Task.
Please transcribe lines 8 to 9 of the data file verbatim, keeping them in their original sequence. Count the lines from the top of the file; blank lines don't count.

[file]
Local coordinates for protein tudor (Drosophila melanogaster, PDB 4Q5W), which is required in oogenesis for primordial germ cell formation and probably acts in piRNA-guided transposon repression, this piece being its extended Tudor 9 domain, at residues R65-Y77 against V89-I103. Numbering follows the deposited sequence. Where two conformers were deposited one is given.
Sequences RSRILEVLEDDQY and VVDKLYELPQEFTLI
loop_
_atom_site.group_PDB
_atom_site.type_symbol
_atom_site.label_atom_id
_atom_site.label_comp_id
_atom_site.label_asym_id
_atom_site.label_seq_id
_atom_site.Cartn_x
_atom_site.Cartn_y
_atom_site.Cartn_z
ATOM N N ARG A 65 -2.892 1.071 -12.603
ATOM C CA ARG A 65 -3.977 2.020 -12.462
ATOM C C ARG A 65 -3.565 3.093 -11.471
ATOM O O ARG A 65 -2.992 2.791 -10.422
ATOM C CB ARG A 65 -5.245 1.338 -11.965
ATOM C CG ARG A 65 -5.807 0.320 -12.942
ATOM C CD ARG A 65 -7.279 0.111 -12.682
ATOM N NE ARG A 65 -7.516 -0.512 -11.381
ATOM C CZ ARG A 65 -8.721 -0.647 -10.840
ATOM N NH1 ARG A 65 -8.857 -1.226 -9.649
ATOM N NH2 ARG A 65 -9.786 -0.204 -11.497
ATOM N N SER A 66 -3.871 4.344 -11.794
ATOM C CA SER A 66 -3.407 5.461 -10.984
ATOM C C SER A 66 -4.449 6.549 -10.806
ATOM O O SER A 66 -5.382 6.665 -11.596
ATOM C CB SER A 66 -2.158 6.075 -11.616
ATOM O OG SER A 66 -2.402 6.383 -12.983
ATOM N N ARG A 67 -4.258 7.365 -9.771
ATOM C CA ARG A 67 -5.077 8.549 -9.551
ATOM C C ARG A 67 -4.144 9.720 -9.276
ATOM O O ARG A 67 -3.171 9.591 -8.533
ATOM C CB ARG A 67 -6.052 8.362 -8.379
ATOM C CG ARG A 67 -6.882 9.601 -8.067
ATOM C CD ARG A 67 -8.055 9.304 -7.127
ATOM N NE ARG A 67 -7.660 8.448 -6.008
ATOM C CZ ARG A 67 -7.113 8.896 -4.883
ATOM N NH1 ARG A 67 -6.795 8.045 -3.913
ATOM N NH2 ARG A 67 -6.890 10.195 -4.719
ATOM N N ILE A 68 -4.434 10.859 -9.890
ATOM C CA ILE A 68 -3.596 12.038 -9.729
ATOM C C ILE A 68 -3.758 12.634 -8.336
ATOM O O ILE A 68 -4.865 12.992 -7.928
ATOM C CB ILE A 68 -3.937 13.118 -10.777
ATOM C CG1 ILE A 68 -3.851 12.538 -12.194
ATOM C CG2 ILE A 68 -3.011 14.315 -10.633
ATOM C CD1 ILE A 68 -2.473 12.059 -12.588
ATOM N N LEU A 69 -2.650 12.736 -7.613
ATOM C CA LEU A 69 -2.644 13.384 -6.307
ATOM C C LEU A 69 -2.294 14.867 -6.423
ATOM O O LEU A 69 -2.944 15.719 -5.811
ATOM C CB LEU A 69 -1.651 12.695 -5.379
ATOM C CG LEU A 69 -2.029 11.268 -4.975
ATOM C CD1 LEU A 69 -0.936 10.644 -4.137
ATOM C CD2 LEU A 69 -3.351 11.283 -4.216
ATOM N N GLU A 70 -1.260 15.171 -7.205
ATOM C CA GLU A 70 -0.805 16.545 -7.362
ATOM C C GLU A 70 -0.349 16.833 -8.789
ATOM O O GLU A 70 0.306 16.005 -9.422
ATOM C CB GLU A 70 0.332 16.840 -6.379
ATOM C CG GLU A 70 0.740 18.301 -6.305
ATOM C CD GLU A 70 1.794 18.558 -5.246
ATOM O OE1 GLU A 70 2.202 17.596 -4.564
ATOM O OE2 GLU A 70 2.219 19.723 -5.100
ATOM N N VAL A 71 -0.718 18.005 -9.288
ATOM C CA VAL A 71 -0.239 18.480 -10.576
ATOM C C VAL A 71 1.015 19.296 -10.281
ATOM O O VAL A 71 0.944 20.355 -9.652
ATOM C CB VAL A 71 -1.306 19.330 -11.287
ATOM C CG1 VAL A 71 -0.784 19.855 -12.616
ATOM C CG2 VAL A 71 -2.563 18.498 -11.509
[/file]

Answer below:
_atom_site.label_asym_id
_atom_site.label_seq_id